Link to Pubmed [PMID] – 29542263
J. Pept. Sci. 2018 Mar;24(3)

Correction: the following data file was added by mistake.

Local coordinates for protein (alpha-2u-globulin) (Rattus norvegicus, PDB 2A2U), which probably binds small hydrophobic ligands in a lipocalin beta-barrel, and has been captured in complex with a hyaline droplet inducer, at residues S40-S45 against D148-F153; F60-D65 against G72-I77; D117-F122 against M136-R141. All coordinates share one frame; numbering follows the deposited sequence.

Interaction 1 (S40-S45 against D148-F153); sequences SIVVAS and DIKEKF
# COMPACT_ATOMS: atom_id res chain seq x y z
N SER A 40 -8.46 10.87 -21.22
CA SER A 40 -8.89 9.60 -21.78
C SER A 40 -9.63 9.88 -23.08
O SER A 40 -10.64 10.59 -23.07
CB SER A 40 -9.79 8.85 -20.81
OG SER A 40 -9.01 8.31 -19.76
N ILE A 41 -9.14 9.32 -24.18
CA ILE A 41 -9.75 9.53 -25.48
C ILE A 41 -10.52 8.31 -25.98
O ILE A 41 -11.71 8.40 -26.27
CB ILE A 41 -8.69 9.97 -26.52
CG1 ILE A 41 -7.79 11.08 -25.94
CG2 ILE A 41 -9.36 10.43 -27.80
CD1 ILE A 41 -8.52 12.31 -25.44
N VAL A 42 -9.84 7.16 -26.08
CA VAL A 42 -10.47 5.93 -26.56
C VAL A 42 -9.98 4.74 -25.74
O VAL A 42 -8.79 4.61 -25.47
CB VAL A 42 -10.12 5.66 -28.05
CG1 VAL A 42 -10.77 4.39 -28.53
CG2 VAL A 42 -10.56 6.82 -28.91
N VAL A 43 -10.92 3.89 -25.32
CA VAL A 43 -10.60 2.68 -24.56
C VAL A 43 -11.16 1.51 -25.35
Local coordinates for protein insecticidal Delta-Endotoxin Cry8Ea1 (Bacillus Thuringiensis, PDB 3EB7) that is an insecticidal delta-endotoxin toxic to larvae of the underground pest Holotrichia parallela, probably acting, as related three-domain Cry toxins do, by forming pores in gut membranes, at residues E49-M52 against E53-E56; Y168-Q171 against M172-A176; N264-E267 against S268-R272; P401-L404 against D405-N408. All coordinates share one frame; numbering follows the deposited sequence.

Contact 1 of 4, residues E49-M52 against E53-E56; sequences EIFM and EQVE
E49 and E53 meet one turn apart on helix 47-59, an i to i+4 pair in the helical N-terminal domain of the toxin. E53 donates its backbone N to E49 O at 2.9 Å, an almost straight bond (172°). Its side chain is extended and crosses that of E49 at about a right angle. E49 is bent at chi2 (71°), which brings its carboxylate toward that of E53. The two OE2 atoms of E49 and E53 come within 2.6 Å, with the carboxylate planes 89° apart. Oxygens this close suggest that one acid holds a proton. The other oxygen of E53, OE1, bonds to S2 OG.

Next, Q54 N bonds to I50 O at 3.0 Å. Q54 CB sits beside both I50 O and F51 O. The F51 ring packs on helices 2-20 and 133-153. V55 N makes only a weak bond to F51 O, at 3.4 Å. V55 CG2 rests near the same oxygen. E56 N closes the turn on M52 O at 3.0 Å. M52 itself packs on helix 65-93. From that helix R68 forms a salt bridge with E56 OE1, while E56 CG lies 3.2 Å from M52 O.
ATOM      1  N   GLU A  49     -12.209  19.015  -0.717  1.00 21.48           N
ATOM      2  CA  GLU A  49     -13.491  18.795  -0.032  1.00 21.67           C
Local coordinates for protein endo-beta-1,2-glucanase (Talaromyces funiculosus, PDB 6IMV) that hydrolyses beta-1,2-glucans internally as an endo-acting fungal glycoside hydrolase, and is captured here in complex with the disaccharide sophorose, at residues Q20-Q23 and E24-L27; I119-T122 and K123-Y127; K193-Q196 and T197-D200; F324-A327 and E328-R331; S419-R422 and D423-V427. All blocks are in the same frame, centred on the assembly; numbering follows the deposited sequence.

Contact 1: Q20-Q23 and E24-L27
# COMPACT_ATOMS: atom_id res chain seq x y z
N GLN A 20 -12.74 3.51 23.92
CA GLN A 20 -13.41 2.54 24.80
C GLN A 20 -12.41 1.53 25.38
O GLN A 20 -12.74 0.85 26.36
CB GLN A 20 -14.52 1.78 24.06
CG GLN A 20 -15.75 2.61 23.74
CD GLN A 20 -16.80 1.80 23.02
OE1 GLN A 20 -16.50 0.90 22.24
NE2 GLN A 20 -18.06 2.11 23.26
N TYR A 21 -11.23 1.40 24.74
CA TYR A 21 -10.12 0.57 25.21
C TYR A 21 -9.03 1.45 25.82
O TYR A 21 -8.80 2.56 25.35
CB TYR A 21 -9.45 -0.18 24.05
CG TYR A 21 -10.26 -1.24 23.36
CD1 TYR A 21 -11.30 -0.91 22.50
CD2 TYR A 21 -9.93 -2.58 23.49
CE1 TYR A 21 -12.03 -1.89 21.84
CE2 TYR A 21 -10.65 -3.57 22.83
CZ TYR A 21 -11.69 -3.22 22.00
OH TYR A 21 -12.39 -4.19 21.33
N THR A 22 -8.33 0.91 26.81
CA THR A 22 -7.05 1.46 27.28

The human gut barrier is the tissue exposed to the highest load of microorganisms, harbouring 100 trillion bacteria. In addition, the gut’s renewal rate outruns that of any other human tissue. Antimicrobial peptides (AMPs) are highly optimized defense molecules in the intestinal barrier optimized to maintain gastrointestinal homeostasis. Alterations in AMPs activity can lead to or result from human gastrointestinal diseases. In this review, unique, conserved, or otherwise regular alterations in the expression patterns of human AMPs across gastrointestinal inflammatory and infectious diseases were analyzed for pattern elucidation. Human gastrointestinal diseases are associated with alterations in gut AMPs’ expression patterns in a peptide-specific, disease-specific, and pathogen-specific way, modulating human gastrointestinal functioning. Across diseases, there is a (i) marked reduction in otherwise constitutively expressed AMPs, leading to increased disease susceptibility, and a (ii) significant increase in the expression of inducible AMPs, leading to tissue damage and disease severity. Infections and inflammatory conditions are associated with altered gene expression in the gut, whose patterns may favour cellular metaplasia, mucosal dysfunction, and disease states. Altered expression of AMPs can thus thrive disease severity and evolution since its early stages. Nevertheless, the modulation of AMP expression patterns unveils promising therapeutic targets.